What makes a good romance? Is it the physical appearances of the characters? Is it where they live? How they interact?
Think about how romance is in real life. If you’ve ever been in love, real real love, you’ll know that love is never perfecto. Therefore, a good love story will have that same characteristic; it will be flawed.
But Lina, the awesome writer moans, I want my character to be a sex god and I want it to be like Fifty Shades of Grey
Gag. Gag. Gag.
Romance should be coffee bean over cliche. There’s a lot of smut out there. It’s gross. It’s not reality. And if I see the word “chiseled” one more time, I may barf onto the contents of the page, and then mail it to the author.
If you don’t want barf mailed to you, I suggest you tell a love story, not a pornography.
I’ve only been published in a few places, if you don’t count Eccentric Chai, or the small numbers I’ve done for write.com–so what I say may be taken at your own risk, but I do know a thing or two about love. Many of you know my story. I’m doing this the hard way, sending my work to Literary Agents and awesome magazines like Glimmer Train, which shows I care about the craft, my characters, and my story. I have been writing love stories for a very long time. I have been in love for even longer. How long? Eleven years long. Take it or leave it.
I have a motto: love is love is love.
Romance should be more like an ironed shirt, dimpled. People aren’t perfect. Your characters shouldn’t be either. Instead of rock hard abs (gag. gag. gag.), give your dude a little pudge. Instead of fantastic, flowing locks of blonde, give your chick brown hair with a set of bangs that never stay put. If you’re looking for what you read in many of today’s romances, then you’re not looking for LOVE.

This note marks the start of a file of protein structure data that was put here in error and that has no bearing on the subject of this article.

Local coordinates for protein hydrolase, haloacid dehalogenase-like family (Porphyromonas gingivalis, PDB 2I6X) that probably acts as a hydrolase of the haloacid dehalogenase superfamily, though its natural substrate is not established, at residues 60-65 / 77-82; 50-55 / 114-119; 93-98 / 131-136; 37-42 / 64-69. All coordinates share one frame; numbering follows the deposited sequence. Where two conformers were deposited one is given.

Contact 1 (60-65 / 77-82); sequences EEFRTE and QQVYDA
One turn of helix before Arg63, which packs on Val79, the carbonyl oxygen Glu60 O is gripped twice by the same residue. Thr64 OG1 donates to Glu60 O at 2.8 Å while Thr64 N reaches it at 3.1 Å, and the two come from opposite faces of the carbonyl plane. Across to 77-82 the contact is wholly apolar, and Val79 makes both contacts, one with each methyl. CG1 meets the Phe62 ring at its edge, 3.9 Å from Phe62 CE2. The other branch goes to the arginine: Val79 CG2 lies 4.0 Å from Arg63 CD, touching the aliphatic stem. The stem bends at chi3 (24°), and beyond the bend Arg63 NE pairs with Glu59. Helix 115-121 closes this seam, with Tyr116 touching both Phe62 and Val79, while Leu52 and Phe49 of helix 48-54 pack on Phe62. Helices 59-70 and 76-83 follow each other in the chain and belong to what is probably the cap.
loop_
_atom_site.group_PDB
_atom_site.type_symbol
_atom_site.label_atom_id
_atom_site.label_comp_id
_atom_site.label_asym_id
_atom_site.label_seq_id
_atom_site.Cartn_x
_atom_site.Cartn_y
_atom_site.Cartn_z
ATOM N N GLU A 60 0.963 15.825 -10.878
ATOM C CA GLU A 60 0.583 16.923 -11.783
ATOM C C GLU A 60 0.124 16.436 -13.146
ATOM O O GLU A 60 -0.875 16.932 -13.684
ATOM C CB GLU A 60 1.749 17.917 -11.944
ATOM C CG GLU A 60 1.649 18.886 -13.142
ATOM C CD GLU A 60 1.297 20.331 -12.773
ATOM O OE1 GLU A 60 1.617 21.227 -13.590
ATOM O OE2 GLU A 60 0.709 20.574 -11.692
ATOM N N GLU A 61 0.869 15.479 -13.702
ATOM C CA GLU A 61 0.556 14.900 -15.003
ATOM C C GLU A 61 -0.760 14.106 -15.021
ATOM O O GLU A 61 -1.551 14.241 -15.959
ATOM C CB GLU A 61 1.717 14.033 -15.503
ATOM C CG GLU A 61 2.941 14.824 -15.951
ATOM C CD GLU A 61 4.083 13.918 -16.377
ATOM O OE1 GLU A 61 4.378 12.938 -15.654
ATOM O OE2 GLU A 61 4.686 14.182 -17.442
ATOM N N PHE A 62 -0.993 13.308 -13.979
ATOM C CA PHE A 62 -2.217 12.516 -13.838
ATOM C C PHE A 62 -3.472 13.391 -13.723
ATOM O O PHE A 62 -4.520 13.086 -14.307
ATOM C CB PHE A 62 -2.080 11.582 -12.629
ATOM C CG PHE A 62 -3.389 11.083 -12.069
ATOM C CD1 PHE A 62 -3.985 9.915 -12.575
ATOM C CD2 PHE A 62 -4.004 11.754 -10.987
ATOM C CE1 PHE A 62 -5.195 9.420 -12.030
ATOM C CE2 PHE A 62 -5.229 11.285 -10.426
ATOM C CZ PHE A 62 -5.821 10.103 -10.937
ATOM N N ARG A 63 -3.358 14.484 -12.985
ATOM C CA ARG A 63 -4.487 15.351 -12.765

This is the same with character habits. What do I see these characters doing? Flexing, walking like they’re on a reality show on the beach. I don’t want to know these people! Nor do I want to know about the small town girl who suddenly moved to the big city of Cliche. I want to know the guy who is so shy he pukes in front of people. I want to know the girl who once fell out of a five-story window, trying to save an injured pigeon on the ledge–and has the deforming scars to prove it. I want to see guys wearing babies in Moby wraps. I want to see women escaping a bad marriage through an open window. I’m looking for Romeo and freakin’ Juliet!
Once again, if you’re looking for flexo, you’re not looking for LOVE.
Don’t get me wrong, the recipe for love has a splash of lust in there, but do you have to run us by every detail? I, personally, want privacy in the bedroom. Can we not give this same luxury to our characters?
Can we not write about love…between the lines?
So what is LOVE exactly?
Love is coffee with too much creamer and not enough sugar.
Love is a song with poetic undertones and a weird drum solo at the bridge.
Love is eyelashes to eyelashes, not thrust to thrust.
Love is soft lips, a quiet gaze, and then suddenly bursting into laughter.
Love is finding the mole attractive and ignoring the six pack.
Love is a tumble down a soft flight of stairs.
Love is a starry sky, speckled with clouds.
Love is chopsticks in a Burger King.
Love is that Gotye music video (you know the one).
Love is something so crazy it makes you crazy.
Love, summed up, is perfect only when it isn’t.
Therefore, a great LOVE story, should be a poem of imperfection. I want to read romance and be moved, not read romance and be…ahem…
A college professor once attempted to critique my work by saying: it’s a little too Nicholas Sparks.
For me, that is one of my greatest accomplishments.
What do you look for in a love story? Are you looking for reality or something deeper? Are you a romance writer? What things do you like your characters to say? See? Do? Look like? I want to know YOUR experiences with love stories!